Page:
Friday, August 15, 2014

Decalogical fallacies

Via Retinart.
We the People of the United States of America, in order to have no other Gods before you-know-Who, remember the Sabbath Day and keep it holy, honor our parents, not kill, not commit adultery, and all that good stuff, do ordain and establish this Constitution...
No, seriously, where does this shit come from? Where County Commissioner Tim Guffey of Scottsboro, AL, explains to the press about his desire to erect a little group of monuments to the Ten Commandments, which according to him have nothing to do with religion, and the Constitution and the Declaration of Independence:
“I feel like taking that document out, if that document wasn’t there to guide them, then our Constitution wouldn’t be what it is today.
“The Ten Commandments is a historical document and it has nothing to do with religion,” he continued. “It shows that these founders had great beliefs in God and the Ten Commandments and His Word and it helped them get to the point where they were. Their feeling was God helped them build the Constitution and the Declaration of Independence. If you read all of the writings of John Adams, Patrick Henry, James Madison, Thomas Jefferson, John Jay, they speak about how that was their foundation that helped them interpret and write a great Constitution.”
What do they even imagine they're talking about? Show me the evidence that there's any connection whatsoever, however tangential, between the Jewish Commandments and the Declaration and the Constitution, anything. Where's Sabbath observance? Where's honoring your father and mother? Where's coveting your neighbor's ox or her ass? Wouldn't that be the Declaration's protected pursuit of happiness in opposition to no. 10?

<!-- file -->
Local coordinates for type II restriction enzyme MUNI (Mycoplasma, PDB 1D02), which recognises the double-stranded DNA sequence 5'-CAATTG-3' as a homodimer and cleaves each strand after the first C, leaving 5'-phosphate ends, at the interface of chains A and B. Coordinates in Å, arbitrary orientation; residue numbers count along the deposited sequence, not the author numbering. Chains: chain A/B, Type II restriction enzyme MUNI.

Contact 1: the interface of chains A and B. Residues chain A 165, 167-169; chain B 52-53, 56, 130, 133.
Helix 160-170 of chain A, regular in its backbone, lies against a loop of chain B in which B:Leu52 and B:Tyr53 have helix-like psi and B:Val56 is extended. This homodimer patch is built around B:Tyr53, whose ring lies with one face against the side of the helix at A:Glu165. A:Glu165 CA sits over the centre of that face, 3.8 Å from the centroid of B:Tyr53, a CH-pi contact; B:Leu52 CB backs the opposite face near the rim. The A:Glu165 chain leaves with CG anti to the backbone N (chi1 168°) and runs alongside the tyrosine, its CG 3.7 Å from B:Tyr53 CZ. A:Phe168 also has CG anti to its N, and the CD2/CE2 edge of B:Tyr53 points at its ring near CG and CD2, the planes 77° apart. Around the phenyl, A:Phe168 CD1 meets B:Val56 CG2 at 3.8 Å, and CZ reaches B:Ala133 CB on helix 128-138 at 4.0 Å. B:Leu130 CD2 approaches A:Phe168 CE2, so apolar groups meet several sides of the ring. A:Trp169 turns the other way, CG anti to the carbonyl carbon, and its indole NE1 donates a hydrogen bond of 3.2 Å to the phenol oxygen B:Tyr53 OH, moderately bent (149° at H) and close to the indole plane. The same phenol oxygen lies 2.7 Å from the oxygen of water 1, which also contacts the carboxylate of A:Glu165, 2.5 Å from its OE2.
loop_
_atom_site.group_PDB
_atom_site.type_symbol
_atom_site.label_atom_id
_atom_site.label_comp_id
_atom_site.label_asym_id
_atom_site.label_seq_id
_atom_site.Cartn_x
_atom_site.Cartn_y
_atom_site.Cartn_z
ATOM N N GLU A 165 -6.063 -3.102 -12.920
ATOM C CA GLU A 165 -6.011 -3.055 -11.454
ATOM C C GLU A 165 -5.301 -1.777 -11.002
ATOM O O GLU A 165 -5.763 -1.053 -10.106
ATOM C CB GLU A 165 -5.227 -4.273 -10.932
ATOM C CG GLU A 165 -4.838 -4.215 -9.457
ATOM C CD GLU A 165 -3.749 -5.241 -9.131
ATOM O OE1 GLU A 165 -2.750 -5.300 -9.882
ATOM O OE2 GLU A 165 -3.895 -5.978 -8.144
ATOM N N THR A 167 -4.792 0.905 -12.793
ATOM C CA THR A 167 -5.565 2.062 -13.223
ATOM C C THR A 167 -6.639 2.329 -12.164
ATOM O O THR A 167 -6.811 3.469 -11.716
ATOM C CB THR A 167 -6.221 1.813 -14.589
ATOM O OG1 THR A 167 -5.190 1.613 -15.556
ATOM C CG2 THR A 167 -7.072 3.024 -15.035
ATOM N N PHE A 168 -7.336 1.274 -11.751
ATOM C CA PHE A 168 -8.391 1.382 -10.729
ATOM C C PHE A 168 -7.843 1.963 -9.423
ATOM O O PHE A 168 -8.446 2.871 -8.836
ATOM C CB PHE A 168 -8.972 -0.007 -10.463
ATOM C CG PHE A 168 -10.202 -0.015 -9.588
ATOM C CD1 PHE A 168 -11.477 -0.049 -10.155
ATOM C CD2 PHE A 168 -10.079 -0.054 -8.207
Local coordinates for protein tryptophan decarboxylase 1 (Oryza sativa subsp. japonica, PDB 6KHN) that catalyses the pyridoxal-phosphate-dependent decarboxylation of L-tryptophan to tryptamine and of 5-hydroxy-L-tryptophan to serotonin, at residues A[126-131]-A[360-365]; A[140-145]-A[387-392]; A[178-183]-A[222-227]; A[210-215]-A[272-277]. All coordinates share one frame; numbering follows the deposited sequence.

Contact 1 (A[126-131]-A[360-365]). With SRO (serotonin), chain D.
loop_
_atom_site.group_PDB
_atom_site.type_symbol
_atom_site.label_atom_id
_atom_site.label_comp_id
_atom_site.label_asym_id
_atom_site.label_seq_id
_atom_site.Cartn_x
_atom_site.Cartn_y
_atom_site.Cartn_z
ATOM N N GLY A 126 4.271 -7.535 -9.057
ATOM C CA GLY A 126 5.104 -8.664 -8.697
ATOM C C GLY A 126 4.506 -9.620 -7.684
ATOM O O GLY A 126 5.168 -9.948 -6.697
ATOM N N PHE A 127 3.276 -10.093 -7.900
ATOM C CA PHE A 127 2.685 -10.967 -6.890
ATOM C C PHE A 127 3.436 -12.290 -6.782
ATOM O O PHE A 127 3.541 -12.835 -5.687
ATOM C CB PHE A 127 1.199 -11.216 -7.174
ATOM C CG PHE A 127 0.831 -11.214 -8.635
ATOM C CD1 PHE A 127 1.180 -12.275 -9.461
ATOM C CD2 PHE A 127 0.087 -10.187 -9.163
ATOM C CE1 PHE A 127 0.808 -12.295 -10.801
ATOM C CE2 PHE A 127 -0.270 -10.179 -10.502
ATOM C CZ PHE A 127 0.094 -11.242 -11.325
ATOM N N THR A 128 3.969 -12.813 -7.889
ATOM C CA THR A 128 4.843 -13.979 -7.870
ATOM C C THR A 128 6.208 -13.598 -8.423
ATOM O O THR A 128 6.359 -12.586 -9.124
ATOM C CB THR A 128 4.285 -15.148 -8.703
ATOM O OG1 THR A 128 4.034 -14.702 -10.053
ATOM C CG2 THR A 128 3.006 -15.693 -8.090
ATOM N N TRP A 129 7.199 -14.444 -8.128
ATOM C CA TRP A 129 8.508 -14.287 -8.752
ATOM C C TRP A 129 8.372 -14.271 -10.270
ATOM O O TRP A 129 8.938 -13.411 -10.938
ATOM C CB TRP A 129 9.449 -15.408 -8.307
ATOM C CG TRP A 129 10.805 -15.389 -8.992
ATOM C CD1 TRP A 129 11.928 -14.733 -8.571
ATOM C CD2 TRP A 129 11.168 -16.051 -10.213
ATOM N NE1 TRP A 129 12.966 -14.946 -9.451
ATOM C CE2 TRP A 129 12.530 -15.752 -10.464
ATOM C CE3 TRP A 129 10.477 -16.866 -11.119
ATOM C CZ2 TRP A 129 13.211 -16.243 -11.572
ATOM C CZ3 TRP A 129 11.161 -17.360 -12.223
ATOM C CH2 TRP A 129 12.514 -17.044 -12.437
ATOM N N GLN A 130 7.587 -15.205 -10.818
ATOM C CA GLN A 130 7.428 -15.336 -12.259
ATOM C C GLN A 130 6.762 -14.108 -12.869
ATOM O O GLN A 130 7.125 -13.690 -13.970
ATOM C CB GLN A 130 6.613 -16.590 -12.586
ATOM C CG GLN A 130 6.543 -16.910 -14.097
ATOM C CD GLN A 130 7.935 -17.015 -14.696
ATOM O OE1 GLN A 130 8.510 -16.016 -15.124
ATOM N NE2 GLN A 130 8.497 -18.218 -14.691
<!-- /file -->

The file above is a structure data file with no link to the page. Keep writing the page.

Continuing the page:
Where, for that matter, are  killing, theft, bearing false witness, adultery? These are not specifically Mosaic issues, but features of every legal code, more or less, that's ever been written. They're not in the Constitution because that's not what the Constitution is about, people. The Colonies had adequate laws on these questions already. What the Constitution is about is putting together a somewhat democratic and moderately powerful form of government, with a well-regulated national debt, things the Commandments really don't address.

But these Yahoos like young Mr. Guffey don't even know what's in the Constitution, or the Ten Commandments either, is the fact of the matter. They don't have a clue. They haven't bothered to look. They're ignorant and stupid and don't deserve any further attention.

I don't mind if they want to tell me about their personal suffering, their lack of education and unemployability or the Bible-belt white-girl teenage pregnancy or the indignity of living on SSI payments or all those things they pretend only happen to black people, but I'm damned if I'll put up with their lecturing me on matters of historical or theological fact.

I'll tell you one Commandments-related thing in the Constitution: the stipulations in Article Six for all the officeholders that there's an alternative to taking the oath of office, in the form of a simple affirmation. That's not just for atheists and unbelievers who don't believe in anything to swear to, although that's part of it, but also for Third-Commandment absolutists who believe God has forbidden them to take oaths, like Quakers. Because Article Six also forbids any religious test for officeholders in the federal government, it is specified that you can interpret the Third Commandment as you wish or totally ignore it. That's what the Constitution says about the Ten Commandments.

By Pinner. This one goes out to Tengrain, though I'll bet in practice she did get laid again, more than once, but not with the right kind of guy.

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